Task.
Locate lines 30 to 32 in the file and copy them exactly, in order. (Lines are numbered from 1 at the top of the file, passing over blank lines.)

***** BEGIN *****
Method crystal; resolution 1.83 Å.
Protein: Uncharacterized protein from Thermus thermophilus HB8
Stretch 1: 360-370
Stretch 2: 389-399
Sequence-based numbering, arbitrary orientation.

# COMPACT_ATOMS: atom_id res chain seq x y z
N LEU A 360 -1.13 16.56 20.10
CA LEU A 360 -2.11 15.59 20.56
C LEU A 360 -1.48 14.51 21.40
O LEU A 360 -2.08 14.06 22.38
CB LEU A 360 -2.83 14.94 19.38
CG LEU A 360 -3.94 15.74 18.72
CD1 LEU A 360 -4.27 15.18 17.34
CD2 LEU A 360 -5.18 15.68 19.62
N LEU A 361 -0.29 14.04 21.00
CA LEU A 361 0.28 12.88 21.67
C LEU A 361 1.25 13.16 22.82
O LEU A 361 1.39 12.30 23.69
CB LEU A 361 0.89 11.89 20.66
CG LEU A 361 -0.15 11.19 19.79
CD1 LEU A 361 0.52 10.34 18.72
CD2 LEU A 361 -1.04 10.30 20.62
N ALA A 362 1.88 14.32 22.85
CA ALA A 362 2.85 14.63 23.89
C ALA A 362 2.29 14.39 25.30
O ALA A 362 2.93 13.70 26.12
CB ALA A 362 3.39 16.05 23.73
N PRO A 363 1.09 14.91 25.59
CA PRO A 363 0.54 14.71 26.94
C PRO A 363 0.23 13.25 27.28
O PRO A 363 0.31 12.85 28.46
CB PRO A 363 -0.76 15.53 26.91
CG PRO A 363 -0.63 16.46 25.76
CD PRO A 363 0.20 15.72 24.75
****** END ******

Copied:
C PRO A 363 0.23 13.25 27.28
O PRO A 363 0.31 12.85 28.46
CB PRO A 363 -0.76 15.53 26.91